The U.S. Olympic and Paralympic Committee has hired a law firm to launch an independent investigation into questions surrounding the U.S. rowing program based in Oakland, according to letters to the athletes obtained by the Bay Area News Group.
The letters from the USOPC and Arent Fox, the law firm hired to run the investigation, do not mention anyone by name. However, a follow-up email between lawyers discusses Olympic coach Mike Teti, who led the Cal rowing program from 2008-2018.
“I am aware of the assessment that the USOPC has begun and will participate in the review as I fully support their efforts to help USRowing and our athletes,” said Teti, a four-time Olympic coach. “In the meantime, I remain focused on preparing the men’s team for the best possible performance in Tokyo this summer.”
The investigation began with a letter sent to unnamed rowers on Jan. 8, 2021. It said the USOPC retained Arent Fox to conduct an “independent review and assessment to identify root factors contributing to feelings of distrust and concern expressed by certain segments of the athlete population.”
The letter, which also was copied to Teti and U.S. women’s Olympic coach Tom Terhaar among other rowing officials, said investigators were charged with determining “what is necessary within USRowing to maintain and/or create a healthy culture so that its elite athletes can have successful rowing careers while maintaining their physical and mental wellbeing.”
According to the letter from Arent Fox’s lawyers, the investigation will cover four areas:
— The Olympic team selection process and its fairness and accessibility to all competitors.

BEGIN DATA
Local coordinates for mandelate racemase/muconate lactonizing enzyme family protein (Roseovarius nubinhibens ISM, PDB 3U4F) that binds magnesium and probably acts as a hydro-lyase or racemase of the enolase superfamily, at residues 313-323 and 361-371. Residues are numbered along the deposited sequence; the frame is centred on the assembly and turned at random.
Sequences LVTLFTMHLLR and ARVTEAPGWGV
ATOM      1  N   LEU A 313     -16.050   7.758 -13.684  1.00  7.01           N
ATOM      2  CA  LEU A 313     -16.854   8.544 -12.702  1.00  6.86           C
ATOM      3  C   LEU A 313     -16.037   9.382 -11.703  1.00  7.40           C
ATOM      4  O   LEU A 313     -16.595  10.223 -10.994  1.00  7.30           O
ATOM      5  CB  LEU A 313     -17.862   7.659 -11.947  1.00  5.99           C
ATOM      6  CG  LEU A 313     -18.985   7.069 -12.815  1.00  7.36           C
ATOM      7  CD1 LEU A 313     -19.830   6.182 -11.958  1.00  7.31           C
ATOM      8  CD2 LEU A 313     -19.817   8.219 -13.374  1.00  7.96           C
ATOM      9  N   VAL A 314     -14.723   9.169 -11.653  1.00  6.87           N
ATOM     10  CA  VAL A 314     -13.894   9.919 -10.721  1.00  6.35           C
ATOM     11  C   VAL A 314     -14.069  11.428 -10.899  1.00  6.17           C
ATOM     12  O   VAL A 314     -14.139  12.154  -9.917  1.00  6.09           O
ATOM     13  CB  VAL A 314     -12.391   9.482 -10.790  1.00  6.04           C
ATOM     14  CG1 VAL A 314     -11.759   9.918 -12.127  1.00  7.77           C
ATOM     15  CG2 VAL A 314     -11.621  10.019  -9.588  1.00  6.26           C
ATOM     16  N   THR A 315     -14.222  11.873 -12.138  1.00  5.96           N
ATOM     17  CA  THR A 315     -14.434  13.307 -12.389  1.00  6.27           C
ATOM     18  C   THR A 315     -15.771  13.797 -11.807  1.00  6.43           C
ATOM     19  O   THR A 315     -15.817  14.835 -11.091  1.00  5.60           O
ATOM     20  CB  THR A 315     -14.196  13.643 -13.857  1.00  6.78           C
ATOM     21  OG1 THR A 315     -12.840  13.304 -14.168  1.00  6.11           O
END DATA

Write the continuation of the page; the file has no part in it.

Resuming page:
— The mental and physical health resources needed by elite athletes.
— How USRowing, the sport’s national governing body, allocates financial assistance to athletes.
— Whether elite athletes’ concerns are capable of being heard in a fair and neutral way that does not contribute to a fear of retaliation.
The letters do not level specific allegations against anyone, but two-time Olympian Greg Ruckman said Sunday that some rowers felt intimidated by Teti, a three-time Olympian.
“Fear of falling out of his personal favor and being cut, fear of losing funding, fear of being attacked physically, or attacked professionally, or attacked socially,” said Ruckman, who rowed under Teti for a decade.
Ruckman, a 1999 world champion, said he has been trying since 2005 to get USRowing to change its methods for selecting Olympians.
Arent Fox’s letter to athletes said the national law firm will write a “confidential report for the USOPC’s ‘eyes only,’ ” outlining athlete needs and an “assessment of all potential compliance issues (if any) identified during the course of the review.”
Amanda Kraus, USRowing’s chief executive officer, said Sunday in an email that the organization has responded to athletes’ concerns since she was hired a year ago.
USRowing “has been taking specific steps to ensure a competitive culture where athletes can thrive in a safe and healthy way for the last year,” she wrote. “Among other steps, USRowing requested an outside perspective from USOPC and we welcome that assistance in the form of this independent review. We encourage our athletes and personnel to participate in the review and cooperate as much as possible and we look forward to getting valuable feedback as a result.”
Arent Fox’s letter also said the lawyers will make recommendations to resolve any impediments they might find that could interfere with the “creation of a healthy and successful culture for elite athlete competitors.”